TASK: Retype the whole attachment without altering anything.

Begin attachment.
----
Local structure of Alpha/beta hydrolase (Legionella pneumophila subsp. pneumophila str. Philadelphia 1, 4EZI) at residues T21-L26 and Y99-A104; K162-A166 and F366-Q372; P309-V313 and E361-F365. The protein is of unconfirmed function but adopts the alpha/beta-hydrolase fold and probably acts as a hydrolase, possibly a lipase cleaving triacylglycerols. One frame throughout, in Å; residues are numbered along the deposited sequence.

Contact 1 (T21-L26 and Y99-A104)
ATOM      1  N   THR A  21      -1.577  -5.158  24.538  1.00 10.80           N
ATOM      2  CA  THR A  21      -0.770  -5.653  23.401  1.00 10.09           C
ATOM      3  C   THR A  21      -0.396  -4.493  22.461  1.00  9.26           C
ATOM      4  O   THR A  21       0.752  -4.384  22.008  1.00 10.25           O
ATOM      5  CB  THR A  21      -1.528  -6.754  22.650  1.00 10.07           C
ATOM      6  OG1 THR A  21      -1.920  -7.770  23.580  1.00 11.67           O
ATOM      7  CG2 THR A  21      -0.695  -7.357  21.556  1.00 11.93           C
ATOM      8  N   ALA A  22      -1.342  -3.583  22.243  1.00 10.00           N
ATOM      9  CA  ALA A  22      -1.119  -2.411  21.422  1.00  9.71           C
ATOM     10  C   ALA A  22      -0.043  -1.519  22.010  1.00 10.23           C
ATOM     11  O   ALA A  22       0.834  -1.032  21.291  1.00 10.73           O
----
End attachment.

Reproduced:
Local structure of Alpha/beta hydrolase (Legionella pneumophila subsp. pneumophila str. Philadelphia 1, 4EZI) at residues T21-L26 and Y99-A104; K162-A166 and F366-Q372; P309-V313 and E361-F365. The protein is of unconfirmed function but adopts the alpha/beta-hydrolase fold and probably acts as a hydrolase, possibly a lipase cleaving triacylglycerols. One frame throughout, in Å; residues are numbered along the deposited sequence.

Contact 1 (T21-L26 and Y99-A104)
ATOM      1  N   THR A  21      -1.577  -5.158  24.538  1.00 10.80           N
ATOM      2  CA  THR A  21      -0.770  -5.653  23.401  1.00 10.09           C
ATOM      3  C   THR A  21      -0.396  -4.493  22.461  1.00  9.26           C
ATOM      4  O   THR A  21       0.752  -4.384  22.008  1.00 10.25           O
ATOM      5  CB  THR A  21      -1.528  -6.754  22.650  1.00 10.07           C
ATOM      6  OG1 THR A  21      -1.920  -7.770  23.580  1.00 11.67           O
ATOM      7  CG2 THR A  21      -0.695  -7.357  21.556  1.00 11.93           C
ATOM      8  N   ALA A  22      -1.342  -3.583  22.243  1.00 10.00           N
ATOM      9  CA  ALA A  22      -1.119  -2.411  21.422  1.00  9.71           C
ATOM     10  C   ALA A  22      -0.043  -1.519  22.010  1.00 10.23           C
ATOM     11  O   ALA A  22       0.834  -1.032  21.291  1.00 10.73           O